Topic outline

  • Course Description

    Civics is the study of what it means to be an American citizen.  Students will be able to consider and clarify their role as a citizen in their family, school, community, and our justice system.  Students will be able to analyze and discern our three branches of government and gain an appreciation for our democracy.  Students will also have an opportunity to use a wide variety of hands on activities.

    Students will also use current events to help them understand the world around them.  Students will use news magazines, the internet, and other sources to help gain knowledge about current event happenings.  Students will be able to identify how different perspectives influence beliefs and actions by identifying issues around which disagreements exist.

    Students will explore true civic responsibility through developing awareness for others.  This course will focus on “growing up” in the 21st Century and developing empathy for others.

  • We the People

    The United States is a model of freedom, democracy, and economic strength for the rest of the world. The hope of continued success as a world leader depends on whether citizens take an active part in our government and institutions.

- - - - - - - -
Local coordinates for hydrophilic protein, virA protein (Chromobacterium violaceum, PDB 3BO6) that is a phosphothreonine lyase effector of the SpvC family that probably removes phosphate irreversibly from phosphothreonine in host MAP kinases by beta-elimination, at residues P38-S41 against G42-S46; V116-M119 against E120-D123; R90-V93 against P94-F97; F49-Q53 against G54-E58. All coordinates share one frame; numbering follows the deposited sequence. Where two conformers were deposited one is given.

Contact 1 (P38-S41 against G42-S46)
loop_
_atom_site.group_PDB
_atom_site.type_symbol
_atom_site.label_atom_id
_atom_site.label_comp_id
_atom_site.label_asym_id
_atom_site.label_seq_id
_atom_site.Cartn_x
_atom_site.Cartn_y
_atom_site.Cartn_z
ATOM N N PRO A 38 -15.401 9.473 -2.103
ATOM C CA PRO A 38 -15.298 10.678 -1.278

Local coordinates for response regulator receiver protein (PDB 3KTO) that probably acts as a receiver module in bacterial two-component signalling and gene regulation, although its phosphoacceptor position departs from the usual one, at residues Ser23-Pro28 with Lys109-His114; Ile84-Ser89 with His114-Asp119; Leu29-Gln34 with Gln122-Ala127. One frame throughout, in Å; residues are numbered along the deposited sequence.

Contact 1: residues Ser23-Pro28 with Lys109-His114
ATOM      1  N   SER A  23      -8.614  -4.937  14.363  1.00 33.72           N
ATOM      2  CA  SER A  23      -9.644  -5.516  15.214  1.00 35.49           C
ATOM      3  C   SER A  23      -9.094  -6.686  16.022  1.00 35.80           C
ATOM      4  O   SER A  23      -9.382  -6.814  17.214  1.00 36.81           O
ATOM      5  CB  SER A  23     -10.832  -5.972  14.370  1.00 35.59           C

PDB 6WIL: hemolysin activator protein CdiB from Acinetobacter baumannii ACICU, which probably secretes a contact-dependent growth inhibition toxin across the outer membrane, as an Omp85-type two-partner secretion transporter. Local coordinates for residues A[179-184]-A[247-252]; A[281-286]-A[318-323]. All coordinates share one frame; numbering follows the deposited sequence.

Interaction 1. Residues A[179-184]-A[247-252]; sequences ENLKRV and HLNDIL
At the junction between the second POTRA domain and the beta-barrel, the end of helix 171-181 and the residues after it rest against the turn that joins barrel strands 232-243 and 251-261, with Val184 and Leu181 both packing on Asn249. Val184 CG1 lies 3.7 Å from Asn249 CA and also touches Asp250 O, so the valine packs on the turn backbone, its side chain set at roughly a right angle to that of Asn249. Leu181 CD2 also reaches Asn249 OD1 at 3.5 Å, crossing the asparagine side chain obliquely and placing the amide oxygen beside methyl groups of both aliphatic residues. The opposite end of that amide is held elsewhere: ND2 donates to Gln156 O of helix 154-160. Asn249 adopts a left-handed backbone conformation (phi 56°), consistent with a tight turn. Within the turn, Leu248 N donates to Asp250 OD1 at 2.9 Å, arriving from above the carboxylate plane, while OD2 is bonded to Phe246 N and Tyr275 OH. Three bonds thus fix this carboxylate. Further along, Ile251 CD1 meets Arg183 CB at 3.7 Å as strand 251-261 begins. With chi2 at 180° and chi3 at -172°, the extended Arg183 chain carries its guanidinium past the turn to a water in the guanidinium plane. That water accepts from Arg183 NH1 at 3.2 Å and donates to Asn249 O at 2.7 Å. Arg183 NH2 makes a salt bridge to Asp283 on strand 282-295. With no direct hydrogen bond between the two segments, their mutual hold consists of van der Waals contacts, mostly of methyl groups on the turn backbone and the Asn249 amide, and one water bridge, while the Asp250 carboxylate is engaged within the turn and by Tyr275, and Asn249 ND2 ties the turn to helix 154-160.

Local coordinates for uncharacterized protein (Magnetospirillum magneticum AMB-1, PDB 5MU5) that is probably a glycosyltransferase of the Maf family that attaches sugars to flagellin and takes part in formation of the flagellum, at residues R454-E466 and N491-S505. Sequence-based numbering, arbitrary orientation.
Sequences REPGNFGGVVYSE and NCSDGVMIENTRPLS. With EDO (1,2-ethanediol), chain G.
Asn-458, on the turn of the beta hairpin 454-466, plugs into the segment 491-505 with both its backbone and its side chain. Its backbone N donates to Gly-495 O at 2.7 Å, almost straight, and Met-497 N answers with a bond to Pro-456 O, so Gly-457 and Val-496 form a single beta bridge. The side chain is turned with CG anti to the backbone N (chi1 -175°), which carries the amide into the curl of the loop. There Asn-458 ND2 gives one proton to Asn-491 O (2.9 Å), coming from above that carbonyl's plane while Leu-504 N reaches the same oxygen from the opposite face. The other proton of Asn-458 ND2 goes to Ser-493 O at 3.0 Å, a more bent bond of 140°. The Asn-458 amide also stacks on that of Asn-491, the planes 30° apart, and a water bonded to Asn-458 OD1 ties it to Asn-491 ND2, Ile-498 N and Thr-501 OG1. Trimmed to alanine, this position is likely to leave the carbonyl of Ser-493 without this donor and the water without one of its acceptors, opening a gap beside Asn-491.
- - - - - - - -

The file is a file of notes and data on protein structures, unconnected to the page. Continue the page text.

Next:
• Foundations of Government

    Our government is based on ideals of freedom and liberty. The freedoms we enjoy today began with those acts more than 230 years ago. We will look at these freedoms and liberties much more closely.

  • Rights and Responsibilities

    The Rights and Responsibilities that are listed in the Constitution are very important for students to understand as they become active citizens in the U.S.

  • Legislative, Judicial, and Executive Branches

    The Legislative, Judicial, and Executive Branches of government provide the structure to effectively run the United States of America. Students will look at all three branches, focusing on how each operates in conjunction with the other two.

  • This topic

    The Political System

    For a few years after they won their independence, the 13 states acted like small, separate countries. Then they joined together under an agreement called the Constitution, which established the rules of the new country. Under the Constitution, the states set aside some of their own rights and powers for the good of the whole country. Those powers went to the new national government, while the states kept some of their powers. We'll investigate how these different roles play out in the political system.